Shortly after stepping out of the bus in Amsterdam a couple of things started to stand out. The architecture, people’s willingness to help, their ability to communicate in English, their bluntness and nightly opening hours and the visible patterns in randomness. Today we will focus on the first one. The Dutch need to combine water canals with all sorts of structures and they let themselves put art and creativity into that. Where engineering meets art, are the Netherlands. Architecture has many great examples of that. Let’s take a walk through the city and do the breakdown.
We start in the Centraal Station, a building put to use in 1889 that overwhelms you with its size and detail in a Gothic and Renaissance combination. Imagining that this is only the second biggest train station in the country is hard. Its neighbours: the library, the concert hall, 3-storey Chinese restaurant and the Nemo centre of science, that looks like a whale proudly caught in the moment when above the water level. All those buildings are amazing in a way, present bald solutions and show how dynamically this city is growing. When you walk down south looking for that historical landmarks you walk past typical Amsterdam canal houses. One tightly glued to another like some sort of a puzzle. Facades range from angel white to stealth black, vary in gabs from those often hang pulling hooks and some houses are even crooked. The hook is a necessity because of the staircases, that are frighteningly steep and narrow. To me it screams that returning home wasted here is not popular. Big windows however, combined with the hook, let you furnish your home freely. The size of the windows creates at least two effects. Firstly, it’s hard to put a radiator under it, which then causes heating airflow problems and secondly you can look into most houses with ease. The latter is a long-lasting port city tradition. Curtains here are rare. Privacy seems to be coming from mutual respect.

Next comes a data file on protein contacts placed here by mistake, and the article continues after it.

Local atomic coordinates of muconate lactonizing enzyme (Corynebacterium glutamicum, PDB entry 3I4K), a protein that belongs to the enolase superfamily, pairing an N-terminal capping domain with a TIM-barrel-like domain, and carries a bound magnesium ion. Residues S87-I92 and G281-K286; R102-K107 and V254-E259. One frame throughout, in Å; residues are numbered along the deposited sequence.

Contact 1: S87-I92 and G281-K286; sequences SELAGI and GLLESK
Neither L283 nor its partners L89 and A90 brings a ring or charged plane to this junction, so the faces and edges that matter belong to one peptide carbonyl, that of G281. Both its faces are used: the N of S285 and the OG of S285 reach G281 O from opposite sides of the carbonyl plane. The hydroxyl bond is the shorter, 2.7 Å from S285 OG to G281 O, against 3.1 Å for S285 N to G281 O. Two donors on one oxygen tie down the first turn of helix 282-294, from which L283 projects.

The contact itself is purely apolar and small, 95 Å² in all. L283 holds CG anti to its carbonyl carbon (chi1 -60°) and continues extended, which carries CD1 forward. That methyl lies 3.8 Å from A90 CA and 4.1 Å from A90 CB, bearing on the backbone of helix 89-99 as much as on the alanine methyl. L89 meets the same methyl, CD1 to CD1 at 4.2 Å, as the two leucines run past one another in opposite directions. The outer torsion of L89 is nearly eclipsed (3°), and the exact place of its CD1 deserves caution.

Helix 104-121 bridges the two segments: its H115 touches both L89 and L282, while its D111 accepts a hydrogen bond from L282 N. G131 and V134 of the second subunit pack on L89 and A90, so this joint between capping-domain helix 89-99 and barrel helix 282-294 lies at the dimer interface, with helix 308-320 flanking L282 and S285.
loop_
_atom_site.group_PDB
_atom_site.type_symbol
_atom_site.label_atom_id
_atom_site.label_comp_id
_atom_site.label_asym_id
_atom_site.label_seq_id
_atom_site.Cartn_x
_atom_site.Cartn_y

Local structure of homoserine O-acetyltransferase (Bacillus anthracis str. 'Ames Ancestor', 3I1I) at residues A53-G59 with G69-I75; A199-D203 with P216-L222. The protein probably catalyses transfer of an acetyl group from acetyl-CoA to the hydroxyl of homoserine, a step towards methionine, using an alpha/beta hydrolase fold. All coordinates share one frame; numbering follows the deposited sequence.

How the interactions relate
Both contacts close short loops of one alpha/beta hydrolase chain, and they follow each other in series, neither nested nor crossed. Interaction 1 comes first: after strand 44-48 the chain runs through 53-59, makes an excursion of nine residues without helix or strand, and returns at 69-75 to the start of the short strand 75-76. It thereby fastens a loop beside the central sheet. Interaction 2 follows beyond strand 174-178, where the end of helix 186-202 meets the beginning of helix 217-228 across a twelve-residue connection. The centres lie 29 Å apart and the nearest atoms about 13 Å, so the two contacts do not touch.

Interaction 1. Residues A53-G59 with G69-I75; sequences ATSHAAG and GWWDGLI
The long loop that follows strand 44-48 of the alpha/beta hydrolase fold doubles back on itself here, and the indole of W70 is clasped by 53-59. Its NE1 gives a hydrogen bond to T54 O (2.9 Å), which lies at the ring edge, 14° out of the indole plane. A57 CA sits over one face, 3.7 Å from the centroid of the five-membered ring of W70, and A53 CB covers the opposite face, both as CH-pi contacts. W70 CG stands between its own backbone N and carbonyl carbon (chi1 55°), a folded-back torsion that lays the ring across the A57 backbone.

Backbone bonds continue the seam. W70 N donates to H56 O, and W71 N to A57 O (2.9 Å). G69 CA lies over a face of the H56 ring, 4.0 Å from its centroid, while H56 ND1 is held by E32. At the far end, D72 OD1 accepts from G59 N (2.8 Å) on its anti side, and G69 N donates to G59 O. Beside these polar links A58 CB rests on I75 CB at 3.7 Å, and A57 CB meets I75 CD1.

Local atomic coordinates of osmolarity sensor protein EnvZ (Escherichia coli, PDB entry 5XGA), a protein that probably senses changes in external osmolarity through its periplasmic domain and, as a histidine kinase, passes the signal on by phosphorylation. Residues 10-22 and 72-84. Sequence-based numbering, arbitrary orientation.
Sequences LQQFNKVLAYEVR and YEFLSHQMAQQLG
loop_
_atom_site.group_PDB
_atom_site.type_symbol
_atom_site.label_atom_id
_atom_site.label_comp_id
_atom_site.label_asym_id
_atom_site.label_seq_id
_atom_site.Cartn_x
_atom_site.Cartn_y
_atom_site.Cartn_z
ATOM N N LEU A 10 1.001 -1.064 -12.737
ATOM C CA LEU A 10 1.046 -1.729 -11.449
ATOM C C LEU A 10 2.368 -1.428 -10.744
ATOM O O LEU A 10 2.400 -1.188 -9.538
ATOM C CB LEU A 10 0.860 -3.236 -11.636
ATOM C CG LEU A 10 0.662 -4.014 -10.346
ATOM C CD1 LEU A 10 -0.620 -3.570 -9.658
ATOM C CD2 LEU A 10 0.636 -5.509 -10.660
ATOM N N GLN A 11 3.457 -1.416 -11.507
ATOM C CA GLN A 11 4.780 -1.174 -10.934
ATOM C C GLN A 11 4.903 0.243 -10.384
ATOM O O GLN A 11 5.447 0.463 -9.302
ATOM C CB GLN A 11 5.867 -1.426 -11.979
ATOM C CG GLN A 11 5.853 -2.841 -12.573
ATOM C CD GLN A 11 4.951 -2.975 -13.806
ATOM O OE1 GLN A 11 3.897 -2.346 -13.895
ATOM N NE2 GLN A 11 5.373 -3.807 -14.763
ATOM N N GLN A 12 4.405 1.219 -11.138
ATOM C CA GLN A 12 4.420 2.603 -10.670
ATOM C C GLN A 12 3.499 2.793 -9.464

You get through the city passing by a mixture of all influences, a combination of cultures and you get to Museumplein. The area where most important of museums are in close proximity. It’s very well thought out, if you ask me. The magnitude of the Rijksmuseum, the biggest museum in the country, the charming simplicity of the Heineken museum, leading designer thought in Stedelijkmuseum or simple yet world famous the I AM AMSTERDAM letters all can be found there. If your brain gets overworked there’s Vondelpark awaiting nearby to give you space to reboot. In the summer, it’s crowded but it still retains the chill atmosphere and even hosts free to donate concerts. When walking south some more the first sky scrapers start to appear. From World Trade Centre, through Mondrian tower (125m) to the highest Rembrandt tower (150m) there is seven constructions breaking the arbitrarily magical 100 meters. It feels like good chunk of the world might be run from here. Traveling further that direction entertainment giants Amsterdam Arena and Ziggo Dome dominate the landscape.